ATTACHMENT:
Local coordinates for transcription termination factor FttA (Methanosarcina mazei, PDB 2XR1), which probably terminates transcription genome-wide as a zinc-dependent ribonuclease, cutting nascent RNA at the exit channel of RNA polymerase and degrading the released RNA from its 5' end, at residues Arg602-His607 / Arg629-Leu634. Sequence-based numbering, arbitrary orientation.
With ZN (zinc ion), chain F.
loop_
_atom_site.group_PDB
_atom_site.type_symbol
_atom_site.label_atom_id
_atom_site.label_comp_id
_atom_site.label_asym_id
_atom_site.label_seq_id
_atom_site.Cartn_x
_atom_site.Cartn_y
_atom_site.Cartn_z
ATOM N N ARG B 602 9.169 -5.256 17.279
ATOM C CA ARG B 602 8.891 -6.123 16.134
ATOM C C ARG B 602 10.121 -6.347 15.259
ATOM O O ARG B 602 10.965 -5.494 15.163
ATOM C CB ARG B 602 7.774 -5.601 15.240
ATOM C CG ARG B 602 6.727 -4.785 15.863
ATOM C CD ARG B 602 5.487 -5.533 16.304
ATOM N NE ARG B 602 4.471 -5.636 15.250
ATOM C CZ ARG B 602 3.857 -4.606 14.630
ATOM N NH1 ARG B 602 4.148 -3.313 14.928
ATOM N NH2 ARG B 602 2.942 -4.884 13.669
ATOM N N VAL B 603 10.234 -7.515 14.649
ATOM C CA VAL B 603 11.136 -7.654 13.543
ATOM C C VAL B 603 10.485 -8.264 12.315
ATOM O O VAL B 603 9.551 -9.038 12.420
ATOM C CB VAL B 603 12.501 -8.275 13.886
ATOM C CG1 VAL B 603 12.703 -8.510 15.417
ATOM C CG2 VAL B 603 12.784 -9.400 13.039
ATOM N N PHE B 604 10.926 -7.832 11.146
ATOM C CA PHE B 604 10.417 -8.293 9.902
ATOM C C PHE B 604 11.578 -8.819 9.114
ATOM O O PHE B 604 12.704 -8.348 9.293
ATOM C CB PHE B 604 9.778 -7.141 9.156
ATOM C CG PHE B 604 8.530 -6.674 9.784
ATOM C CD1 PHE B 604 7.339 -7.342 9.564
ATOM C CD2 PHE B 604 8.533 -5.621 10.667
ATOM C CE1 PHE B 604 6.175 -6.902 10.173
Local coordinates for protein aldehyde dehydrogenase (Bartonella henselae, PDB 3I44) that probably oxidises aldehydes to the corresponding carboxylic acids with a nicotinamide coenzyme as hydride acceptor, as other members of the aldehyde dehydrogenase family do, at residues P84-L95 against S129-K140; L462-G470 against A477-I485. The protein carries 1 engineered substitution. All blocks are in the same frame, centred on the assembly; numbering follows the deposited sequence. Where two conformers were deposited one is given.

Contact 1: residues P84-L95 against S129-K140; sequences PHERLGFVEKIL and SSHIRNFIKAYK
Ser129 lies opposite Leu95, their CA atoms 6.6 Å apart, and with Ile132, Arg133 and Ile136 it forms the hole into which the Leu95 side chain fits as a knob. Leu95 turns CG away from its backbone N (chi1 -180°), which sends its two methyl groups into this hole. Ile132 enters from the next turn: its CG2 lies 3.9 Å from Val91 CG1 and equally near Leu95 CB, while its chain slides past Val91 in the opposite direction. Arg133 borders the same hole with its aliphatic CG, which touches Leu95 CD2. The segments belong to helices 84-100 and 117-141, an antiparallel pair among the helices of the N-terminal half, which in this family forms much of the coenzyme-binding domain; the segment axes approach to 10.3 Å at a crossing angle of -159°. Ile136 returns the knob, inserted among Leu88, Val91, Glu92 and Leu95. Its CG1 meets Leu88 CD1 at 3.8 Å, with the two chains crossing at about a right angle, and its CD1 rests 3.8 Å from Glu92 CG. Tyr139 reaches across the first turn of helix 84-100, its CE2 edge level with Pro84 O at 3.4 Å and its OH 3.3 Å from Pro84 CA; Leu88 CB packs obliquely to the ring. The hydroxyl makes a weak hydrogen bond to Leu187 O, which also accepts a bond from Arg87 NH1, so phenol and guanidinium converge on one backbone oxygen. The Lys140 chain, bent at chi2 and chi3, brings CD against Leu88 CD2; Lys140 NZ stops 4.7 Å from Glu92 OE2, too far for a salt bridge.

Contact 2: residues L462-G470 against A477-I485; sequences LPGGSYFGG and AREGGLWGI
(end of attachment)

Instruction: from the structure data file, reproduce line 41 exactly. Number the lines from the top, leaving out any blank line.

Contact 1: residues P84-L95 against S129-K140; sequences PHERLGFVEKIL and SSHIRNFIKAYK